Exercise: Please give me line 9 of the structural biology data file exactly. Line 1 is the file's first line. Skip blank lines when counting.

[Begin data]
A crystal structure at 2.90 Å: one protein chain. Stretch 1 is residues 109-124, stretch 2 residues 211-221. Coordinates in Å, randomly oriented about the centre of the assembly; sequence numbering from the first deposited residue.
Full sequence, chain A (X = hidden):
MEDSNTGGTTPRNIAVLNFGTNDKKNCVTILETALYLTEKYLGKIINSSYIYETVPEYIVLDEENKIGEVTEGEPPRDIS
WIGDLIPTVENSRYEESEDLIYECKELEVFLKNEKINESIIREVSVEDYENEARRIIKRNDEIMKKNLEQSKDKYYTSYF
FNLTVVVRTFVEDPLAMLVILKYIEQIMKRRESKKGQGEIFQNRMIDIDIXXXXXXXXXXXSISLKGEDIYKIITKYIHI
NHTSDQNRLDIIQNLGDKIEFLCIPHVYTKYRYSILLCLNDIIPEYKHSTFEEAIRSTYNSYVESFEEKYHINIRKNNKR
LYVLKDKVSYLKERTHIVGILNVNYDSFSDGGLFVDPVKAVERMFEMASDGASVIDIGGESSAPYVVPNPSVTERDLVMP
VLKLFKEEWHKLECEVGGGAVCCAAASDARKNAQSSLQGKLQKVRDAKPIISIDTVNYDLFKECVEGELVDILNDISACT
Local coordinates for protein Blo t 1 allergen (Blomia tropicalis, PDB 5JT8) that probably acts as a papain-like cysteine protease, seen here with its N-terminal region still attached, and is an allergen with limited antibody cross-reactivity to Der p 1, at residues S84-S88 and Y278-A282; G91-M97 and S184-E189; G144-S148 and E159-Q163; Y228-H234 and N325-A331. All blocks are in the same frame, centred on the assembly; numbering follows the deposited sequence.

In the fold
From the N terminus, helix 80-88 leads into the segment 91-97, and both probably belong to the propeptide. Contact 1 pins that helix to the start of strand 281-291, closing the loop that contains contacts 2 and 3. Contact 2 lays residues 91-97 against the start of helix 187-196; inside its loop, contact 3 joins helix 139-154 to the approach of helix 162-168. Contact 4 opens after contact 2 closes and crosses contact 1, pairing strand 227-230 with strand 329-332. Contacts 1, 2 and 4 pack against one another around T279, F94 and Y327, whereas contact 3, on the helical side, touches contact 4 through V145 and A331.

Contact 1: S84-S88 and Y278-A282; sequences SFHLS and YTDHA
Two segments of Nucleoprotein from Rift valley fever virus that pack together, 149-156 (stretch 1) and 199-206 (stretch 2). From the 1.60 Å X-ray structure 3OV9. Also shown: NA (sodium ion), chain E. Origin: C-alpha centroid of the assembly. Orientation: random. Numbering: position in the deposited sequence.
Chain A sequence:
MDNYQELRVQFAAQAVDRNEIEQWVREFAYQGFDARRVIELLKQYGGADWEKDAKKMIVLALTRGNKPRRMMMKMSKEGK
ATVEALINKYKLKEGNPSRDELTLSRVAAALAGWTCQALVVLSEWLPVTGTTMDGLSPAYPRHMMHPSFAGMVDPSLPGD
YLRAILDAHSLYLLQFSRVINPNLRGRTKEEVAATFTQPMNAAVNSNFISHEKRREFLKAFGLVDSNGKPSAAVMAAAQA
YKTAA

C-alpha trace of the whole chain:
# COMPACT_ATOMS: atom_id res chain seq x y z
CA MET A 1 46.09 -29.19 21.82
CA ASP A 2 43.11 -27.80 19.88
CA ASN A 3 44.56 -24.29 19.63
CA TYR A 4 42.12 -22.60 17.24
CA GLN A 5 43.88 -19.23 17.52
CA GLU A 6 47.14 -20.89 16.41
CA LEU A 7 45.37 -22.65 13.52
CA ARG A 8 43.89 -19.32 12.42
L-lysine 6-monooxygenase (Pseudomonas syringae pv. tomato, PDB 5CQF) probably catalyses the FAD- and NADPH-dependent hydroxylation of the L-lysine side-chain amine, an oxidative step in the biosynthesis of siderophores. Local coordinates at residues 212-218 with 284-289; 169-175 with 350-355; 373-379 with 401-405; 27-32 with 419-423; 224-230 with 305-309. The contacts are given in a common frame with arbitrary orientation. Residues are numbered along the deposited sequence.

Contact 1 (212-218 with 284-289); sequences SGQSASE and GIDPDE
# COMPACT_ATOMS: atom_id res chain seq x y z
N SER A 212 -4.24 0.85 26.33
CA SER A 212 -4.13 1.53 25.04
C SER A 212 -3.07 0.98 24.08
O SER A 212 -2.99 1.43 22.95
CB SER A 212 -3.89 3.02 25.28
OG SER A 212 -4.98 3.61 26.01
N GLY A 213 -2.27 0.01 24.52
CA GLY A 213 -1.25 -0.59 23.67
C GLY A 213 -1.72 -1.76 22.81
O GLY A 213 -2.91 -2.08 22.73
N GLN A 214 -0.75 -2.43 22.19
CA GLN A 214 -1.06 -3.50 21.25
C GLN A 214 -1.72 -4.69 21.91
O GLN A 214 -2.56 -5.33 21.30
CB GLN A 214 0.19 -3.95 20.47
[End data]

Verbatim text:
Local coordinates for protein Blo t 1 allergen (Blomia tropicalis, PDB 5JT8) that probably acts as a papain-like cysteine protease, seen here with its N-terminal region still attached, and is an allergen with limited antibody cross-reactivity to Der p 1, at residues S84-S88 and Y278-A282; G91-M97 and S184-E189; G144-S148 and E159-Q163; Y228-H234 and N325-A331. All blocks are in the same frame, centred on the assembly; numbering follows the deposited sequence.